Remote monitoring has been a staple of science fiction for years. Everything from homes to starships could be monitored from a distance.
And like so many predictions of sci-fi, the dream of remote monitoring is being realized by the birth and growth of the Internet of Things (IoT).
What Is IoT?
The Internet of Things is a global network of devices that connect to the internet. The first IoT device is believed to have been an internet-enabled Coca Cola machine installed on the campus of Carnegie Mellon University.
Each IoT device can be identified on the network of devices by its RFID (radio frequency identification), adding coherence to this ballooning mass of “smart” devices.
The term “Internet of Things” was probably coined by Kevin Ashton of Procter & Gamble in 1999, while a device-to-device internet was part of Bill Joy’s 1999 “Six Webs” framework.
What Is a Remote Monitoring System?
“Remote monitoring” has a whiff of Orwell about it, but the reality is much more pedestrian. Remote monitoring involves monitoring a thing or condition—whether it’s the temperature of a room or the fuel status of a car or the status of an electronic door lock—from a distance.
Local area networks—essentially, private secured WiFi or Bluetooth connections—used to be the extent of remote monitoring.
But internet-connected IoT devices up the ante. Since they connect to the Cloud, which can be accessed anywhere using cable, cellular, or satellite data connected to the public-facing world wide web, these devices can be monitored from anywhere in the world where there is an internet connection.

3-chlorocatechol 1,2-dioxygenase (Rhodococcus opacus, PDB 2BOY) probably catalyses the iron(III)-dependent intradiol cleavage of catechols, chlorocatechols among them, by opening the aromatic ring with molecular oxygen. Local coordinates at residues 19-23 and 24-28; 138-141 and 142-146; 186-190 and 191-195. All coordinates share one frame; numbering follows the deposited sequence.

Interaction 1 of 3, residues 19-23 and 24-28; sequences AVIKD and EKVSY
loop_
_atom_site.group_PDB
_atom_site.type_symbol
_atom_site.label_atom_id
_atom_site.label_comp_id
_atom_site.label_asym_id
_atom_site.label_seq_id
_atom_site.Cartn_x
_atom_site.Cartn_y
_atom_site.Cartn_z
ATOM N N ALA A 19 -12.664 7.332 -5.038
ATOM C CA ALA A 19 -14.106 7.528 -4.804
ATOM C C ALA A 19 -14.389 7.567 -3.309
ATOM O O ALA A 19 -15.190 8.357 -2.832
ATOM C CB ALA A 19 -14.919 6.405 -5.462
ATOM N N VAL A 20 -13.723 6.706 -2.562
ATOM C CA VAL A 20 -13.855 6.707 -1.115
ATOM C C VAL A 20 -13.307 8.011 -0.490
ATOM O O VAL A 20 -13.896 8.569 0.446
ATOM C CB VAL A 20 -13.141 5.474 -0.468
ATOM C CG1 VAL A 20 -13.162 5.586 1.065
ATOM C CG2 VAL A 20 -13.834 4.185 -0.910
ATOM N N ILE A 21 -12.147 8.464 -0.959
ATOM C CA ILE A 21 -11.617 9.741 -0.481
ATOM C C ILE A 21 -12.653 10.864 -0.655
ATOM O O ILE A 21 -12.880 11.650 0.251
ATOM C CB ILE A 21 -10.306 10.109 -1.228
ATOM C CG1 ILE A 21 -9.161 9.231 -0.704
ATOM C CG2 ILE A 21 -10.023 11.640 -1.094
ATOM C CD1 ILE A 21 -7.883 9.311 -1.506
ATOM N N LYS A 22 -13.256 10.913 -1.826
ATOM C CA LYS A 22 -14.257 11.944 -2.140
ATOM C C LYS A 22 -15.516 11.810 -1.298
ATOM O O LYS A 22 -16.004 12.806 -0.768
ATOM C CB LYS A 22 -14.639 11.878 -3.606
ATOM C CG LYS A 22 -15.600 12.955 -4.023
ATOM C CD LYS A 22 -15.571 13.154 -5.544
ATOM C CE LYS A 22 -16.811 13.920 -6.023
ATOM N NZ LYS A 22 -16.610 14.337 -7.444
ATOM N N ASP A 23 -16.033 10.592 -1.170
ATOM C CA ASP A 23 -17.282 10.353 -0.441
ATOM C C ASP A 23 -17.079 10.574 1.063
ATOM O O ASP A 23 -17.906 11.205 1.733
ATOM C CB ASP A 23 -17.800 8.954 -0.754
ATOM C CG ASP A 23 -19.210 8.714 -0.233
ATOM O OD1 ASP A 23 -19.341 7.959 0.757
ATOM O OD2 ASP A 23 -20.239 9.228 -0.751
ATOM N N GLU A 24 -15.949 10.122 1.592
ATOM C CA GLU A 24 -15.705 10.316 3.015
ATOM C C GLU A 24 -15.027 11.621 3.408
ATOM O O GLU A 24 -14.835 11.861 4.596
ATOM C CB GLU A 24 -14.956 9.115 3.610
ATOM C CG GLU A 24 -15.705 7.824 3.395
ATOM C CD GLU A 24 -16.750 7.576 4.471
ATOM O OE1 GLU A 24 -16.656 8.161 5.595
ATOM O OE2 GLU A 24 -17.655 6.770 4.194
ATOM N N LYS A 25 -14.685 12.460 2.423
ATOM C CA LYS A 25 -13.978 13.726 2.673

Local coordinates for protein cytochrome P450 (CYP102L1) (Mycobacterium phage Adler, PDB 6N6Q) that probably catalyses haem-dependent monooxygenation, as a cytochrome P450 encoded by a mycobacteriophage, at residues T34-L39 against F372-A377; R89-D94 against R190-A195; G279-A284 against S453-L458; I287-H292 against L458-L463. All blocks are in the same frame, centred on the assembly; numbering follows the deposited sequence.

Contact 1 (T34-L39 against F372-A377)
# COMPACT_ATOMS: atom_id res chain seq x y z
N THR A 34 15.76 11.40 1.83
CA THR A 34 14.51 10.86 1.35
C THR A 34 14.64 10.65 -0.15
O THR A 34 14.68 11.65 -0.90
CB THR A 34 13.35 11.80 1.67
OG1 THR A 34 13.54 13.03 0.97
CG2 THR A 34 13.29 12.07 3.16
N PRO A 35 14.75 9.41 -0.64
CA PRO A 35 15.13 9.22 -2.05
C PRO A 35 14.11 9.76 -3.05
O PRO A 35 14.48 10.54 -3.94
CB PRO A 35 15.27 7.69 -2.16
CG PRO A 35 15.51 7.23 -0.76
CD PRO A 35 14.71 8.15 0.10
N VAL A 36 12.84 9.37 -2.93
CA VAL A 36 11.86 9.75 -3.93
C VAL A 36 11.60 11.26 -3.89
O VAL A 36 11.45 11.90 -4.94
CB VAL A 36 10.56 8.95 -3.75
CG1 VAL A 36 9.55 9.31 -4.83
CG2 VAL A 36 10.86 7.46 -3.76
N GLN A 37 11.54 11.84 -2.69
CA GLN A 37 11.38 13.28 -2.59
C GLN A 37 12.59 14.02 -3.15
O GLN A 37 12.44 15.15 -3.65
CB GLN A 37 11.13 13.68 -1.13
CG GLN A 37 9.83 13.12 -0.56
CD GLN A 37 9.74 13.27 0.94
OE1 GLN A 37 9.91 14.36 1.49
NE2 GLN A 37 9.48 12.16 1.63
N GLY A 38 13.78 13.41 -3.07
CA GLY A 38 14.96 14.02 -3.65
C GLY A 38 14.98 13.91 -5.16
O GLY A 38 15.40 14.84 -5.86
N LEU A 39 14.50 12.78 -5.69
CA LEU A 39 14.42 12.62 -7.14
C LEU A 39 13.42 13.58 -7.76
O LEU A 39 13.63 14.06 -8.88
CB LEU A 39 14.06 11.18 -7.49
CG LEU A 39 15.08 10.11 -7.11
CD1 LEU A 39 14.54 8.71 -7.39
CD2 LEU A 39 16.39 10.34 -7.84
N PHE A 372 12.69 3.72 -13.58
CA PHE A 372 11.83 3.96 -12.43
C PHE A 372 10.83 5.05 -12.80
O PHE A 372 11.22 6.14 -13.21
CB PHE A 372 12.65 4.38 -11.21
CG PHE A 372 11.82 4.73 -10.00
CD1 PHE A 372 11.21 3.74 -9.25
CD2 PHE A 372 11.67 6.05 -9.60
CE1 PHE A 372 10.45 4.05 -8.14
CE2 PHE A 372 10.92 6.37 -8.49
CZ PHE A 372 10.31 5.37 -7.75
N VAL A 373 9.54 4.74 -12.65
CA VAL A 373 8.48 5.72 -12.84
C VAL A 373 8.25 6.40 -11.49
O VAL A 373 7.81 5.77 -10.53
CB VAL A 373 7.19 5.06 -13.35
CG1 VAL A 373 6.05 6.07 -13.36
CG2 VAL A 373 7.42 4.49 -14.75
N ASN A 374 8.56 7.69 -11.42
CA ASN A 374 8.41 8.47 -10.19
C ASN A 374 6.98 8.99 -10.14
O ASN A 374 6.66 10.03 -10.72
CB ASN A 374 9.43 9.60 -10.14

How IoT Has Grown
Experts speculated that an “Internet of Things” would exist when more devices were connected to the internet than there were people connected to the internet, a threshold believed to have been crossed in 2008 or 2009.
Today, an estimated 20 billion devices are connected to the internet, more than double the world’s human population, forming the IoT in the form of smart home devices, wearable medical technology, smart vehicle devices, and more.
The IoT as an industry was valued at $212.1 billion in 2018 and is expected to grow at over 25% CAGR, to $1.32 trillion by 2026.
Why Remote Monitoring Systems Are Valuable
The ability for devices to connect to the internet and automate data recording has enabled remote monitoring on a mass scale. Able to connect to the internet by hard connections, WiFi, or cellular data, IoT devices make data available, in real time or close to real time, anywhere in the world. Dickson has a good breakdown of remote monitoring systems if you’re interested in learning more.
Applications related to remote monitoring include:
Smart home applications like Nest, Amazon Echo, Apple HomeKit, and Google Home turned heads for their ability to intelligently control the climate and automate home lighting. Some of the most useful applications of smart home technology, however, involve remote home monitoring. For example:
- Home Security. Devices like Ring Home Security not only allow for remote, cloud-based live-streaming of security cameras, but also create the ability to answer the door from anywhere in the world with your smartphone, making it clear that the home is under surveillance.
- Energy Savings by remote control of lights, HVAC, and appliances.
- WiFi-enabled plugs that make any device an IoT device.